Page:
by Eric Royer, Instructional Developer, Reinert Center for Transformative Teaching and Learning
My disciplinary research and teaching area of expertise is in human rights and post-conflict transitions. Students in my classes are often exposed to genocides and mass killings, humanitarian crises, and child trafficking rings linked to conflict minerals. These topics, as well as the case studies, class discussion, and student projects that flow from them, are, without a doubt, stress- and anxiety-inducing. The shock factor of the raw material is problematic, but so, too, are the implications of the power disparities involved and our individual contributions to them (do you really need that new iPhone?). Unfortunately, atrocities are interwoven into my course structure and serve as the basis for interpreting and applying theory to real-world topics — sometimes because of their disturbing nature.
Teaching these courses is always challenging, but even more so when thinking about our shared pandemic experience. Collectively, we’re all under a tremendous amount of stress induced by pandemic life and societal unrest. We’re separated from usual routines, each other, and our broader communities. Academically, students feel the extra stress associated with staying motivated, juggling multiple Zoom and in-person classes, and potentially tending to sick relatives or being quarantined. Instructors are feeling these same pressures plus the additional challenge of learning new teaching approaches and tools — often on the fly and with mixed results.
What’s important to remember is that managing difficult conversations is hard in any classroom setting. These conversations require extra attention, energy, and structure to create a learning space where all students feel valued, represented, and protected. The problem is that many of these factors are missing or muddied in today’s pandemic classroom, so here are some tips to approach difficult conversations, regardless of the format you find yourself teaching in:
1. Create a personalized (n)etiquette policy setting expectations and sanctions for unwanted student behavior. Structurally, we need to start by codifying the types of behavior and contributions we want students to exhibit and abide by. One strategy I was introduced to early on in my online teaching career was the netiquette policy, which establishes guidelines for proper language, tone, and format (usually for discussion boards) with some mentioning of potential sanctions for breaches of conduct (e.g., deleting offending discussion posts). What’s practical and intuitive about this policy is that you can think about this policy for any classroom format and continuously highlight it — or its parameters — in discussion prompts, blog instructions, before in-class group activities, or prior to students going into Zoom breakout rooms. Setting and affirming expectations for welcoming language, objective analysis, and a respect for diverse views helps create an inclusive learning environment; plus, you can cut-and-paste and modify this (n)etiquette policy as you go along.
2. Explain and connect importance. How we approach and frame controversial, difficult, or uncomfortable classroom discussions is just as important as setting the parameters. It’s important to intentionally think about where and why to include these discussions, how to build-up to them, and what’s necessary to prepare and link them to desired learning outcomes. Simply covering difficult content for shock value or sending students off into ad hoc, informal breakout rooms to discuss contentious topics creates situations of conflict and possibly trauma. You need to work students up to these discussions by building and maintaining community in your course (e.g., using repeated icebreakers) and giving them opportunities for personal reflection (e.g., weekly journal or blog posts) and feedback. Jim Lang’s idea of “connecting” course content is helpful here, too, and can be accomplished by chunking material or getting students working on different pieces — or with each other — slowly. Case studies, problem-based learning activities, and group jigsaws are just a few connection-based learning activities that can be employed in the classroom, regardless of the format.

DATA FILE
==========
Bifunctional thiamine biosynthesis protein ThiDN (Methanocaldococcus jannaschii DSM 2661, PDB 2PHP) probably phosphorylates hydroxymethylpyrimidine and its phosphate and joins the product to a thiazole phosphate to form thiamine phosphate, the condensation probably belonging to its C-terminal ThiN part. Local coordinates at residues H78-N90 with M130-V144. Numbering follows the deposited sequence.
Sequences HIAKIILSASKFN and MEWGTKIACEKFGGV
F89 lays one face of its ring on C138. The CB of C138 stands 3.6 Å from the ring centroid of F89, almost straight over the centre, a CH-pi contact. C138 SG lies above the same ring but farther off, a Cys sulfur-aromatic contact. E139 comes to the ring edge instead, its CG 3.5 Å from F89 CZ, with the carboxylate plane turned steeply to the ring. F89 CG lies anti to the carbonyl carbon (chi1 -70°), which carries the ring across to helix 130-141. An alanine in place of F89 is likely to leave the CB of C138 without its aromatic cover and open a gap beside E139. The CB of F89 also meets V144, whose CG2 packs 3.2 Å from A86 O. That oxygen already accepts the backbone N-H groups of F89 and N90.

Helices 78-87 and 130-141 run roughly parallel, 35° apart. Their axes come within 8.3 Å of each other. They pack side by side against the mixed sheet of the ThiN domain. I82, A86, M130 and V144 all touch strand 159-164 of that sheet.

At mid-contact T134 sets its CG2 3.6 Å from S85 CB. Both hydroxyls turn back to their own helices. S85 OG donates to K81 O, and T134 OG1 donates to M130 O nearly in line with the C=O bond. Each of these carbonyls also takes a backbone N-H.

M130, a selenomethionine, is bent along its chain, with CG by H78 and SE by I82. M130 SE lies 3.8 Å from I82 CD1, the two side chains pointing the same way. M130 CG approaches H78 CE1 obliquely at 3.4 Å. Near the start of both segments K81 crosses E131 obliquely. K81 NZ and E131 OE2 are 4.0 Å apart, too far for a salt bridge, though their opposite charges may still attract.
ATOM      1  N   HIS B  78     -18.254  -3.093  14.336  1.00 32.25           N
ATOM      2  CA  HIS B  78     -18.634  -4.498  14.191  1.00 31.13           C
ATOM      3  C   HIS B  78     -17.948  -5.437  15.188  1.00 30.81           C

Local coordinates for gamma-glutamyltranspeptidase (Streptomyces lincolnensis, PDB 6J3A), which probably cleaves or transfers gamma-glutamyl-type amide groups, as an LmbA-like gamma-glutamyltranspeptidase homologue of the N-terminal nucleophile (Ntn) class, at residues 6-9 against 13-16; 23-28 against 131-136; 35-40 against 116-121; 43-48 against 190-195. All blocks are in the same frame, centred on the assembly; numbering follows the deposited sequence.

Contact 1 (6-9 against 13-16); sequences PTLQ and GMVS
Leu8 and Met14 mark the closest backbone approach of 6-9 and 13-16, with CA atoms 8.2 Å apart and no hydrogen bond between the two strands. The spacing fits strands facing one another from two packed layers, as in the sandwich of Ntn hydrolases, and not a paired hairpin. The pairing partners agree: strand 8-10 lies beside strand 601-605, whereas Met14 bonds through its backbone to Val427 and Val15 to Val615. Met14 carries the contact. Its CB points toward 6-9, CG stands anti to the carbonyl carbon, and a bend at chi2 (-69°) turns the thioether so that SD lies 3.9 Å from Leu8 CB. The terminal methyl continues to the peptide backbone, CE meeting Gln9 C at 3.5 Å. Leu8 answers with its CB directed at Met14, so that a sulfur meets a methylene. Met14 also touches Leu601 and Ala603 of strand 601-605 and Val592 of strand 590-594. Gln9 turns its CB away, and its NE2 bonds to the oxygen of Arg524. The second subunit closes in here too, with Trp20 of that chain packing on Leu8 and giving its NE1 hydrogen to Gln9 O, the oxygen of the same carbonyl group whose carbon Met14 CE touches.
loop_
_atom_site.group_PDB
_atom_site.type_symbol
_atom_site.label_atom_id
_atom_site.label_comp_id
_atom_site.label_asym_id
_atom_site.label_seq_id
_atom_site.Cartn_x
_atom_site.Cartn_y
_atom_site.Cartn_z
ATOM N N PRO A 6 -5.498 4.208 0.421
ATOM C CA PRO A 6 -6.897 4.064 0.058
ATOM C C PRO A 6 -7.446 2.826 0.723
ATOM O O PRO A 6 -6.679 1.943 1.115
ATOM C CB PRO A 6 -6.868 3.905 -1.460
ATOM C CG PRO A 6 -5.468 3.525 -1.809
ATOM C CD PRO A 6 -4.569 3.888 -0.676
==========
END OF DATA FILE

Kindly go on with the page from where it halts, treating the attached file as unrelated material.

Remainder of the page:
3. Provide different spaces, formats, and ways for voices to be heard. Pandemic teaching, despite its challenges, has created more opportunities to hear our students’ voices in ways we may not have been able to before. Many of us have developed the confidence and technological know-how to get students collaborating and tackling difficult topics in threaded discussion boards, group-specific pages on Blackboard, in Zoom breakout rooms, or through blogs and Wikis. Vary how you do this with, of course, the necessary parameters in place. You can also consider blending different formats — for example, synchronous Zoom meetings with asynchronous discussion boards — as a means of creating equitable learning spaces and providing multiple ways for students to participate and express their learning. In Zoom meetings, students can participate through polls, the chat, sharing their camera, or using the reaction buttons, while, asynchronously, they can contribute text or share multimedia content.
To schedule a consultation to talk further about your teaching needs, please contact the Reinert Center at firstname.lastname@example.org. Please also consider sharing advice, examples, or your perspective on navigating difficult conversations in the classroom in the comment section below. We’d love to hear your thoughts and perspectives!